What are the differing methods of application distribution?
There are a few major factors and methods from each of these sections including certificates, exploits, and computer use.
Of the many methods of 3rd party application distribution the developer certificate methods are the original, and most popular.
What is a certificate exactly?
Hopefully not too vague, but this is taken from Apple’s Enterprise Tech Notes. The binary (application or .ipa files) are “signed” with a private key (key.p12: held on the developer’s computer) and a public key (embedded.mobileprovision: stored within the app). These are utilized together with some certificate verification servers (CRL and OCSP) to let your device know if it is okay to launch an application. The applications on the official AppStore are signed the same way, but privately by Apple once you submit an application to the AppStore.
The benefit of the remote verification server is the “false sense of security” it allows for. It should just allow Apple to say “no cancel/delete/revoke x or y account or certificate” and it does… but with a very low followthrough. There is simply just too many people doing it, similar to what happened with the media and torrenting. But the major problem came from the fact that many unrealized oversights have let many people utilize this emerging market of alternative app distribution methods. The biggest would be “the great data trick of 2013“.
Although the original use case was the Enterprise Development Certificates to sign applications to be able to run from a 3rd party location. The original store was Emu4iOS, but is currently dominated by AppValley US. The Enterprise Certificates allowed users from any device (all were provisioned by default) to install any app, even ones they made themselves.
Other developers such as those of MacBuildServer (what Emu4iOS originally utilized), went on to develop my current all-time favorite service, Build Store, that utilizes Apple Developer Certificates rather than Enterprise.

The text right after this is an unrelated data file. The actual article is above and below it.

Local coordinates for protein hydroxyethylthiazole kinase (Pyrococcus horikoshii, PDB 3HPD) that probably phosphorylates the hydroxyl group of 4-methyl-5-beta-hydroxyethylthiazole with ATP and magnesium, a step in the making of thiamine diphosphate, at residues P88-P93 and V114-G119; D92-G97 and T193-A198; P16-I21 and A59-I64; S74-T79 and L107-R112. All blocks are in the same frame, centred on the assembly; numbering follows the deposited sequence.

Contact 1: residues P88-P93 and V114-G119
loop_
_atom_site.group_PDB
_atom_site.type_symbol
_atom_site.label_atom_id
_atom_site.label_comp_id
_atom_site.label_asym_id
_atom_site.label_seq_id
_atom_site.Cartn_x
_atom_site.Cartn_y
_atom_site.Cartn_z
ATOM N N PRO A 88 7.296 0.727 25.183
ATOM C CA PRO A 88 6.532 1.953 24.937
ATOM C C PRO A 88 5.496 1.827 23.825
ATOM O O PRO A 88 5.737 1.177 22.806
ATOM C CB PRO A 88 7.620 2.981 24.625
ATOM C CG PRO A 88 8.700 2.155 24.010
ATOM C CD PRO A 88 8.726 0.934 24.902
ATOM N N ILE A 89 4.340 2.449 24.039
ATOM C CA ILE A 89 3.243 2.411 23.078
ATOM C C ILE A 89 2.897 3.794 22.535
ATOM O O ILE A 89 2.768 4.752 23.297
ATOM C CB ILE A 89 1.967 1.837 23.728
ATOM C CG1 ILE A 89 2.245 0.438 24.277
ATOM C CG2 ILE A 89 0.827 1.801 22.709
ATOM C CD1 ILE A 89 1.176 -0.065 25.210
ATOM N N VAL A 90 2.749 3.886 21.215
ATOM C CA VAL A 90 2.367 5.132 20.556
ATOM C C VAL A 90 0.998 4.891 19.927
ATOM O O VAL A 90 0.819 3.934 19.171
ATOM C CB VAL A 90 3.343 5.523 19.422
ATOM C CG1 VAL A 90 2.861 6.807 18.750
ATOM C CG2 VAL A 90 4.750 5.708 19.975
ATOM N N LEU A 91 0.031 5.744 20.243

Being the infamous technique that has driven public 3rd party AppStores since 2013.
The attraction comes from the fact that, at the time, it was relatively based on trust to obtain and use one within your own business else the account would be terminated. It would also allow for a free method of application distribution, which actually did not even exist, or was extremely difficult to set up at the time! This did force Apple to make some changes over time, turning more to the pro-developer mindset, even creating the free provisioning (which has also changed many times).
Leniency and slow fixes have allowed the 3rd party AppStores to thrive. There have been many historical hiccups, fixes, bypasses, techniques, and ideas for solutions to continue to use this method. But, as it may soon be more and more difficult to utilize (Apple slowly implementing new security) and reverse engineer.
Apple Developer Certificate
The regular Apple Developer Certificates have a rich history of their own as well. But the simple difference with this one is that all is required to obtain is $100 per year. But you are limited to allowing 100 of each type of device (iPhone, iPad, etc). So the model here is to just charge monthly, and obtain in bulk.
This is both really common and very popular.
Build Store does this very well.
In recognition of the massive need for a “trial” based signing idea. Something to attract young developers and to get people away from the Enterprise certificates used.
One of the other major popular features some services offer over others is the option to not need any computer. You may have to pay a small fee or watch some ads, but the return on value is massive.
There are many hush-hush rumors of some new changes to lead the new market, they are far safer than a jailbreak but do still require a basic exploit.
Historically there have been some “lite” exploits as well from a couple chinese stores.
What most people may be familiar with is the Cydia market, from jailbreaking your device (a.k.a. escaping the device jail.) to have full device access.